by Craig Baird
For The Pipestone Flyer
The war was over, troops were coming home and things were changing for the community of Millet in 1946.
Things began well for the community at the annual general meeting of the village. In the meeting, a grant of $100 for V-J Day and public activities was approved, as was $130 for cemetery work. The total receipts for the village at the meeting was $5,255.43 and discussions were held about the possibility of bringing natural gas into the community when it was brought from Viking to Wetaskiwin.
A group of young people also formed a dance orchestra called the Silvertones.
In February, a Welcome Home Banquet was held for the veterans of the Second World War. The veterans who returned were greeted by the Rebekah and Oddfellow Lodges, the village council, the board of trade and Mayor R.R. Hopkins.
In April, Dr. W.J Simpson celebrated his 82nd birthday. He had been practicing as the village doctor for the previous 18 years.
In August, the XL Store, owned by R.R. Hopkins since September 17, 1935, was sold to E.C. Baker. That same month, annexes were also built on the elevators.
In September, a motion was put through by the Board of Trade to match dollar for dollar what the village put in for the purchase of the Davis land to build a new skating rink in the area.
The Board of Trade also lent moral support to the editor and publisher of the Hughendon Record expressing the desire to start a weekly newspaper.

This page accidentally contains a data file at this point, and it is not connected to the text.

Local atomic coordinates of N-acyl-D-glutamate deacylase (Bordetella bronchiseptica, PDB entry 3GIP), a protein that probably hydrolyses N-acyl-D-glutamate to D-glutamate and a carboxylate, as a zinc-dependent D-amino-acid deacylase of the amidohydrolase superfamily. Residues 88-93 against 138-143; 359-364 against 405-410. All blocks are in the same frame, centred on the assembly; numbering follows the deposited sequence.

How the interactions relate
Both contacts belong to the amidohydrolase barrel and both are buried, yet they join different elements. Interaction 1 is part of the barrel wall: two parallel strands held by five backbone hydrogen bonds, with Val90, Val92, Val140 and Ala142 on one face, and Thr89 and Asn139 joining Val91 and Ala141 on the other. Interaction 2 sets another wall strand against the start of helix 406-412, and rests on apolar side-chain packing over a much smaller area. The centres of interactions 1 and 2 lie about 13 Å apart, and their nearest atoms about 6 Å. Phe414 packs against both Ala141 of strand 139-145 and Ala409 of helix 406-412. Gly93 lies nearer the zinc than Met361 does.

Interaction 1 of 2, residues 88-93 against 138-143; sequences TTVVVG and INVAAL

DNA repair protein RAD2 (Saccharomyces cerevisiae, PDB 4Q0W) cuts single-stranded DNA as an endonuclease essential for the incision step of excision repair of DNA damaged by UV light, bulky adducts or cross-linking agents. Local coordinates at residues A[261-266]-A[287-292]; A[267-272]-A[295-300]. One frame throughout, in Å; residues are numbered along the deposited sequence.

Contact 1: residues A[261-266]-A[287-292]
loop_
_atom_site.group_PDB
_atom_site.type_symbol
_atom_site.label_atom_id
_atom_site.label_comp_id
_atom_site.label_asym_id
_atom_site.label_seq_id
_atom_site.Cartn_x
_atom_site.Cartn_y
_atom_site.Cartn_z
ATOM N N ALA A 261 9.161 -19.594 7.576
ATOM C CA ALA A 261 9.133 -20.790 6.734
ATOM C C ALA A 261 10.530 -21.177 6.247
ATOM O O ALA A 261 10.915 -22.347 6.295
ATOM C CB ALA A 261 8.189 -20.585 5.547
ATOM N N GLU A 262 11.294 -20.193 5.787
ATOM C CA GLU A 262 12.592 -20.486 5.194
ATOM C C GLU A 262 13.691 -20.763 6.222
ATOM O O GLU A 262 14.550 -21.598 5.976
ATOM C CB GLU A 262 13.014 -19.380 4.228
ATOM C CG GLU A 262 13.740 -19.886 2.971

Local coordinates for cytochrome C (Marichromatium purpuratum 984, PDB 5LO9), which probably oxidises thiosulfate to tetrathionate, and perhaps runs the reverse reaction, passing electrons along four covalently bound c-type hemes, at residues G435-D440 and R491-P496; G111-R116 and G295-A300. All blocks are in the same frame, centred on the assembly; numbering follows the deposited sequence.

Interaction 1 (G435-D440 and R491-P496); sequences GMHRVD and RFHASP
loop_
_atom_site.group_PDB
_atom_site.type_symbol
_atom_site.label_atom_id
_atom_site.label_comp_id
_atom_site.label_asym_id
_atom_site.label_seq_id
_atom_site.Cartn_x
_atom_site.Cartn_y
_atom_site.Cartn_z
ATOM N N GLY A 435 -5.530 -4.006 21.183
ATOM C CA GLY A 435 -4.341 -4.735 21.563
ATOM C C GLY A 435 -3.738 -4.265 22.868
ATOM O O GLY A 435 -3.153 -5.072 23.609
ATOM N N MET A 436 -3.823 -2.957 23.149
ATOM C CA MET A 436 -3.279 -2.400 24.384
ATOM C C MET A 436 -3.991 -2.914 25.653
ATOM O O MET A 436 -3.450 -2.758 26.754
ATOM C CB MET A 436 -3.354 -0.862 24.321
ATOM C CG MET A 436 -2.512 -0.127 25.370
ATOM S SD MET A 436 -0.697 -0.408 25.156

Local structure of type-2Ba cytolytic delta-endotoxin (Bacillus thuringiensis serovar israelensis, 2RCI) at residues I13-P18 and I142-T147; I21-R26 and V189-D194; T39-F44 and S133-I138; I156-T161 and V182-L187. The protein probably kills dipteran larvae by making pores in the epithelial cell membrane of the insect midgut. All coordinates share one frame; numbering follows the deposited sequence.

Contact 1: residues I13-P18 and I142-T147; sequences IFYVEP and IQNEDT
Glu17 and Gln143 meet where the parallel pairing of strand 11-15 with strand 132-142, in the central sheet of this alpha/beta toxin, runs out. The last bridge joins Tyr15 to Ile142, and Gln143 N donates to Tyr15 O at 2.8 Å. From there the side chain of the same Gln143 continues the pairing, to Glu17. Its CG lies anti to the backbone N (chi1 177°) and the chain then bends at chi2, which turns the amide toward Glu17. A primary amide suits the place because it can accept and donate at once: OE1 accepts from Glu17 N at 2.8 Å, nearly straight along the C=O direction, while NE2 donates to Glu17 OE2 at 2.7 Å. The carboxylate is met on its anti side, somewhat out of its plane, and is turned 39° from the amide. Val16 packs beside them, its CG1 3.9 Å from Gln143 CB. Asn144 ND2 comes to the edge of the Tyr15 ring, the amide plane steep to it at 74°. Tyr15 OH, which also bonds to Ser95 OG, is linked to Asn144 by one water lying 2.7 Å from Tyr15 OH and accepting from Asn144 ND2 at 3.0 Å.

As the year moved into 1947, the Board of Trade began to discuss plans to erect a new town hall in January. That same month, things become quite cold as the temperature fell to -52.2 Celsius in the month, bringing the entire community to a standstill.
Also in 1947, wholesale and storage sheds, along with five gas tanks, were built on the Imperial Oil property at the sound end of Millet along the highway.
In February in 1948, the Seat Cadets travelled to Nonsuch where they were guests of the cadets there at the annual boxing tournament.
In March, the Legion sponsored a movie and commentary by John Kaaba of pictures he has taken in the far north during big game hunts and river travel.
The Millet Creek flooded its banks in April and submerged much of the west of the town. The barn of Mr. Zayorkowski was completely surrounded by water.
A gasoline explosion caused a fire that resulted in extensive interior damage.
In June, William Buchanan of Breton passed away. He had operated the blacksmith shop in Millet since 1911.
In June, the Millet United Church went through renovations with a new vestibule and bell tower being installed.
In December, Albert Johnson was notified by the Geographic Board of Alberta that Jackson Creek was named in honour of his son who had died in the war, P.O.H. Jackson.
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Information for this article comes from Tales and Trails of Millet Volume 1.